In Helene Wecker’s The Golem and the Jinni (Harper, April), two supernatural beings, one from the Jewish tradition and one from the Arab tradition, meet in turn-of-the-century New York. Says executive editor Terry Karten, who acquired the manuscript from Sam Stoloff at the Frances Goldin Literary Agency, says, “I fell head over heels for the Golem and the Jinni. They become more and more human as the novel progresses, while remaining true to their respective natures: one, a creature of clay, and the other, a creature of fire. How exciting to find a novel that pushes the boundaries of literary fiction and challenges the limits of genre—while remaining compulsively readable.” The debut will have a 75,000-copy first printing.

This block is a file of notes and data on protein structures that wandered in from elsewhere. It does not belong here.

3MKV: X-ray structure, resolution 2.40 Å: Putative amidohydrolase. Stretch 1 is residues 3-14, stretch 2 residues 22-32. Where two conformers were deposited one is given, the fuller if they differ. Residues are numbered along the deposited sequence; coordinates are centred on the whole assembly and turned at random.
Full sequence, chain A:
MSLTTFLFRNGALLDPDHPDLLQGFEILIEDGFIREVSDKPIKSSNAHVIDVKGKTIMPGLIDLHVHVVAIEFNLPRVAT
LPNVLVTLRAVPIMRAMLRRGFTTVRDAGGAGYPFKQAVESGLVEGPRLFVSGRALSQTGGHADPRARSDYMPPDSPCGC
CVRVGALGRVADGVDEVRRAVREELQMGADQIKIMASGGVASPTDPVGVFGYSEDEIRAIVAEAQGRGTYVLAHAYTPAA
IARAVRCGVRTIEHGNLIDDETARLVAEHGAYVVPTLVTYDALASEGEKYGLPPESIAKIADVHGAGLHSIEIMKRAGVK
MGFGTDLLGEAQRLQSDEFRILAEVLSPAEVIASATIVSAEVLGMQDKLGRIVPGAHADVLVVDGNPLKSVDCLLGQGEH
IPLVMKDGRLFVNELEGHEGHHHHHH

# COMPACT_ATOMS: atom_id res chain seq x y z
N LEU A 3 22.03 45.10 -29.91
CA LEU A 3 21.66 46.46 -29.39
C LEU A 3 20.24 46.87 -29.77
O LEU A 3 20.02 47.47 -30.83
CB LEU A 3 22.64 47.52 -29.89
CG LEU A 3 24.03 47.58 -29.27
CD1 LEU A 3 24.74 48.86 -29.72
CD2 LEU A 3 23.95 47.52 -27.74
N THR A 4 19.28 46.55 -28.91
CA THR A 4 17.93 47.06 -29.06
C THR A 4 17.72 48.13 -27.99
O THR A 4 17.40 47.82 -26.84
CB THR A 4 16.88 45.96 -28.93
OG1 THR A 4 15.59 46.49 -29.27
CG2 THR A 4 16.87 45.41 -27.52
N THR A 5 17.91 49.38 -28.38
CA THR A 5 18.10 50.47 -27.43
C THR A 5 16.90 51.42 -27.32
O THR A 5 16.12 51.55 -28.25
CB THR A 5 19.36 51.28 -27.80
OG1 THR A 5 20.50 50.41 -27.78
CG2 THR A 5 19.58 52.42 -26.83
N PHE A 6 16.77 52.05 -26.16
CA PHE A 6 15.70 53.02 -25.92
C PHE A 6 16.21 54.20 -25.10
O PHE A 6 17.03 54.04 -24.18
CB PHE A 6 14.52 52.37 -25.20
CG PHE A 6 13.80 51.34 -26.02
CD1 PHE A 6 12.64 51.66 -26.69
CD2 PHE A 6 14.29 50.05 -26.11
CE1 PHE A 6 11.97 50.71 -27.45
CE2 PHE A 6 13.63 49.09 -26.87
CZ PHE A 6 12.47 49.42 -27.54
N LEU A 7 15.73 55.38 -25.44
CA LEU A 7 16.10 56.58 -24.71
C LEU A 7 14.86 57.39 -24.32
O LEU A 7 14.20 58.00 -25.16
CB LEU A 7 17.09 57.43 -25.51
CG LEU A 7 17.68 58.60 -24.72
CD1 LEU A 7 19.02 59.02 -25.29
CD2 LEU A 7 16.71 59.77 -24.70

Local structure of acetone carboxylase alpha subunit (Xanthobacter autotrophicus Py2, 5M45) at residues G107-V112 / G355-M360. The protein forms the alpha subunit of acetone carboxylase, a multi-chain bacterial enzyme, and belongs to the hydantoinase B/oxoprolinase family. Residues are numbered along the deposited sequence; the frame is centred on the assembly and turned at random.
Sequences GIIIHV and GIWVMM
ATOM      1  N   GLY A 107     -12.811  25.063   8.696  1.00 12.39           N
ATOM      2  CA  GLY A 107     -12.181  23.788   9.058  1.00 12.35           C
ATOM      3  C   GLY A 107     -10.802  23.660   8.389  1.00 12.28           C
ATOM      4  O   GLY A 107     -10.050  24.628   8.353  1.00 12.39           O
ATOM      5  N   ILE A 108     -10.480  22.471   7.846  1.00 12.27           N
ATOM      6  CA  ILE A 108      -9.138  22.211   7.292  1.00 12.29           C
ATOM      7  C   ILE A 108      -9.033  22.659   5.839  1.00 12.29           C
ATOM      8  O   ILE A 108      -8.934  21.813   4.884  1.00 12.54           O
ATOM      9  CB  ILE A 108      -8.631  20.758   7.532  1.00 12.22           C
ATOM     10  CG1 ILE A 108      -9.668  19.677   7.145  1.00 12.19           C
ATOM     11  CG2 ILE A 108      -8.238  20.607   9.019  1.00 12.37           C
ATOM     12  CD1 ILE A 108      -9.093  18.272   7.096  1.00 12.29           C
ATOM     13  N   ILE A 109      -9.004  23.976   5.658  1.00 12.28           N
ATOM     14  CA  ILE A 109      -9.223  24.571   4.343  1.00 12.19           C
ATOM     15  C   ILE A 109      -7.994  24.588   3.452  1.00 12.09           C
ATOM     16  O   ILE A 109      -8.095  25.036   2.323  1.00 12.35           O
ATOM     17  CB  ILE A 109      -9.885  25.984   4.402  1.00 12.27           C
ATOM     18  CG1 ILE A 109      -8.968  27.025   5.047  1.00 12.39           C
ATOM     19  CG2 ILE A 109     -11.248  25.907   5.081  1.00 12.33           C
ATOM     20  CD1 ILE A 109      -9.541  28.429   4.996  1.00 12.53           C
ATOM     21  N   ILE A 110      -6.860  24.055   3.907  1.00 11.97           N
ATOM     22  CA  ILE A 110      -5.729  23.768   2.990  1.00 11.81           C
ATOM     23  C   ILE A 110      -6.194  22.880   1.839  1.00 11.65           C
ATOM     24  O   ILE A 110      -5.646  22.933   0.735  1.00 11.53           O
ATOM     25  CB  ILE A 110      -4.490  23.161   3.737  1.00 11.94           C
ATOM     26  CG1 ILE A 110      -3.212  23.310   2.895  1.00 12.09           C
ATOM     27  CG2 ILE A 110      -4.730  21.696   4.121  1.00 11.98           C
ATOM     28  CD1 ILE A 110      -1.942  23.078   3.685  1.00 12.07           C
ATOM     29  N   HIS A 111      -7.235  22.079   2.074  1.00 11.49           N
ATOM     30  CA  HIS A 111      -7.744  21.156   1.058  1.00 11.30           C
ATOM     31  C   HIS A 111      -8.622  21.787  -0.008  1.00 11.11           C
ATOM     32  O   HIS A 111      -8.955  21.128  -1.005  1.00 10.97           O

Wecker, who holds an M.F.A. from Columbia and currently lives in San Francisco, reports that it took her seven years to craft her debut, influenced by Michael Chabon’s The Amazing Adventures of Kavalier and Clay (Random House, 2000) and Susanna Clarke’s Jonathan Strange & Mr Norell (Bloomsbury, 2004). She recalls, “I’d been writing a series of short stories, linked tales from three generations of my family and my husband’s family. I’m Jewish and he’s Arab-American. But they weren’t coming together—I was too close to the material, and some of it was just too fresh. A friend of mine knew that I read a lot of fantasy and science fiction, and she suggested I try something other than straight realism. The historical setting was a product of my research: it seemed most likely that these two would meet in turn-of-the-century New York, in the heyday of Jewish and Syrian immigration.”